News Release
Contacts: Robert T. Tad Perry, Executive Director
Janelle Toman, Director of Information and Institutional Research
T: 605.773.3455
F: 605.773.5320

For Immediate Release: Wednesday, April 2, 2003

DSU President Tunheim Plans Retirement

MADISON – Jerald Tunheim, president of Dakota State University since 1987, will retire from the South Dakota public higher education system at the end of the year, Board of Regents President Harvey C. Jewett said. The announcement was made Wednesday on the Madison campus to faculty, staff, students, and community leaders.

“Under Jerry Tunheim’s guidance, Dakota State University found its market niche in higher education,” Jewett said. “Dakota State has evolved into a unique regional institution. Its advanced computer resources and academic programs are designed specifically to meet the needs of business, education, and the health care industry.”

Tunheim came on board within a few years after the Legislature in 1984 changed DSU’s mission to focus on computer and information systems technology, so much of the credit for the university’s successful transformation can be traced to his leadership, Jewett said. “President Tunheim has focused on building a faculty base with diverse backgrounds and experiences,” he said. “Faculty and staff are encouraged to be innovative as they develop and deliver curriculum to students in a variety of settings.”

“I am most proud of the culture we have developed at Dakota State University that embraces new technology and applies it in everything that we do as a higher education institution,” Tunheim said.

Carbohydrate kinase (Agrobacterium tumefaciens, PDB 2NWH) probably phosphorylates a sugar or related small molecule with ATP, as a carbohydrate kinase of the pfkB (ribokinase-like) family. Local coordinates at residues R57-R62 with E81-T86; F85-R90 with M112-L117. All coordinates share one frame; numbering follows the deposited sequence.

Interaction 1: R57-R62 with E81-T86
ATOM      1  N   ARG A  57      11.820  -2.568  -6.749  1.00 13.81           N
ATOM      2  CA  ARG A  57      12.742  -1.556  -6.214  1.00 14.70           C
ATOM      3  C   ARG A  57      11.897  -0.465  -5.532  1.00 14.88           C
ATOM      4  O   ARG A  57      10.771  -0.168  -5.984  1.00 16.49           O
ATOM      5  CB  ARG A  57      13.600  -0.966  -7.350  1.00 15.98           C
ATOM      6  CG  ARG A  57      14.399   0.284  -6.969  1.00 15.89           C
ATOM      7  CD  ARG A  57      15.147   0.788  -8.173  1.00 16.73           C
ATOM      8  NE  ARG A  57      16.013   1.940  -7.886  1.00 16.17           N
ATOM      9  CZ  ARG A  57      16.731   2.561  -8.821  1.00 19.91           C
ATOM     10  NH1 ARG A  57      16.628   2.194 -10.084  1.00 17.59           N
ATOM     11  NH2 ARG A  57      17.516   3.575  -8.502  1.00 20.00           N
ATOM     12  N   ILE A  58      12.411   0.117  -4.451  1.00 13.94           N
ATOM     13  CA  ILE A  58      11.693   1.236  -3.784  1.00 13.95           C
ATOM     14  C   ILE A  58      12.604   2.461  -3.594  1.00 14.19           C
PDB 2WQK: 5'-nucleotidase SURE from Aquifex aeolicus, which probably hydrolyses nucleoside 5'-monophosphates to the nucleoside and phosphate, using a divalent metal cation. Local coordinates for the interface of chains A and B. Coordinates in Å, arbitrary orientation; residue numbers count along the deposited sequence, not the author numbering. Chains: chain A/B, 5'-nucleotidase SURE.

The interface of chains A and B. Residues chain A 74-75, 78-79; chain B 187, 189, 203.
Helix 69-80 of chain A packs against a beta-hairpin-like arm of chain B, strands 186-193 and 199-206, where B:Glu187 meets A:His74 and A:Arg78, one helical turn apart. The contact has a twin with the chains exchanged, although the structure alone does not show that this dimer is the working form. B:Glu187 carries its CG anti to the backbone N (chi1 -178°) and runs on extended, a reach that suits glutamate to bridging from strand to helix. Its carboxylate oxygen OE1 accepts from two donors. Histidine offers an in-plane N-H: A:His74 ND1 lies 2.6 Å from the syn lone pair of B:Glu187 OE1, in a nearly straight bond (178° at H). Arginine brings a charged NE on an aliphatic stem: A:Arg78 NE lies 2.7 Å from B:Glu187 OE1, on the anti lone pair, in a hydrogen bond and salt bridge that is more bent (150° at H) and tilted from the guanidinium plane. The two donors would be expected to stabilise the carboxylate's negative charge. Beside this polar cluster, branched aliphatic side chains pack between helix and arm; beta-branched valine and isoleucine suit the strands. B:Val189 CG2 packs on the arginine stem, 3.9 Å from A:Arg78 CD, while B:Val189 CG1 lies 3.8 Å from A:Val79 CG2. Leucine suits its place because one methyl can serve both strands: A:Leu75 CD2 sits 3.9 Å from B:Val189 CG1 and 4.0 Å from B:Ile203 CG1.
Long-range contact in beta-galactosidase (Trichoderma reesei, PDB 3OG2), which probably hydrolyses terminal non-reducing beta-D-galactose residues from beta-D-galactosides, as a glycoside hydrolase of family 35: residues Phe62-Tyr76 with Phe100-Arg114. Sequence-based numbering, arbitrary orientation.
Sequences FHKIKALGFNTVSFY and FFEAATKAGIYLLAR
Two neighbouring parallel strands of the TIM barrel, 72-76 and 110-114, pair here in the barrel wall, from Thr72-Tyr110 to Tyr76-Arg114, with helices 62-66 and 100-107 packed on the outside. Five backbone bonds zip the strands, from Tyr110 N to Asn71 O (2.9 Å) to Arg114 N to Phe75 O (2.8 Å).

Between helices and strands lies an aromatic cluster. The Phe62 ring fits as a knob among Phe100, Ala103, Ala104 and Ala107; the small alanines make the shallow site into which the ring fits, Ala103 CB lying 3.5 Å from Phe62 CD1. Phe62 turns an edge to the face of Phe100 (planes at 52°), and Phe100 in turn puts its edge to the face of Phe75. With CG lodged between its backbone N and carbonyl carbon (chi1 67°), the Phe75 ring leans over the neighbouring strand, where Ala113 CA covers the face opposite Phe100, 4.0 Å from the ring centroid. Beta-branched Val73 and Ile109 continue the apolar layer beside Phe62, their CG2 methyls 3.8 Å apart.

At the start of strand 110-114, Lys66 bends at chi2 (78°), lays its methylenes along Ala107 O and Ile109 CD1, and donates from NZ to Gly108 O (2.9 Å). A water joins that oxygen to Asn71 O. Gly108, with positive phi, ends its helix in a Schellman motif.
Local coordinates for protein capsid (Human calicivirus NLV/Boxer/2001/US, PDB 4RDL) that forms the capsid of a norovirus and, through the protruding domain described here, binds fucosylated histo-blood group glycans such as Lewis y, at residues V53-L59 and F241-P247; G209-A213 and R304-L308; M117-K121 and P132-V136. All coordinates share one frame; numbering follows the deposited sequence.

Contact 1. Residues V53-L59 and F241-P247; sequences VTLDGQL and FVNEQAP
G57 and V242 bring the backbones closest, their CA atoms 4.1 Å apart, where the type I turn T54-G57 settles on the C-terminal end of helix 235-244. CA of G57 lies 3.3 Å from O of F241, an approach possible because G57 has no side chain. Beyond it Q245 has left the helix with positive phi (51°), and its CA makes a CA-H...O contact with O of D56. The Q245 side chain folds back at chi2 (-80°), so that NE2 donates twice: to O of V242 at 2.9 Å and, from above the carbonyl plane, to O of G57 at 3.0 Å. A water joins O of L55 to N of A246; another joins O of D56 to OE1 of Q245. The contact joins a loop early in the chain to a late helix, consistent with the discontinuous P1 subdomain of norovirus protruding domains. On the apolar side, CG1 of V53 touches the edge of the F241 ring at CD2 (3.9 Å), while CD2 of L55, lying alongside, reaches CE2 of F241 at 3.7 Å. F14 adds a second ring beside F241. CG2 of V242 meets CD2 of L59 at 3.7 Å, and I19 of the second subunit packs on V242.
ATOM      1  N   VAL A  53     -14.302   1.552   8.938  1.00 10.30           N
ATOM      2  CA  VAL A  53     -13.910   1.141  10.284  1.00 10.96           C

During his tenure as Dakota State’s president, the university has seen a 236 percent increase in enrollment, to a total of 2,263 students last fall. The number of declared computer majors on campus also has grown from 109 to 973 students. Computer-related majors now account for about one-half of Dakota State’s degree-seeking students, a rate approximated nationally only by the New Jersey Institute of Technology.

Except for two years in the late 1980s when he was dean of the School of Mathematical Sciences and Technology at Eastern Washington University, Tunheim has spent his higher education career in South Dakota, beginning as an undergraduate student at South Dakota State University in 1958. He holds a bachelor’s degree in engineering physics and a M.S. in physics, both from SDSU. After receiving his doctorate in physics at Oklahoma State, he returned to SDSU to teach physics and ended his tenure there 17 years later as professor and head of the physics department.

Jewett said Tunheim would remain as Dakota State’s president at least through the end of this year, and possibly through June 2004, depending on how quickly a search for his successor is completed. The Board of Regents will announce soon a presidential search process and timeline, Jewett said.


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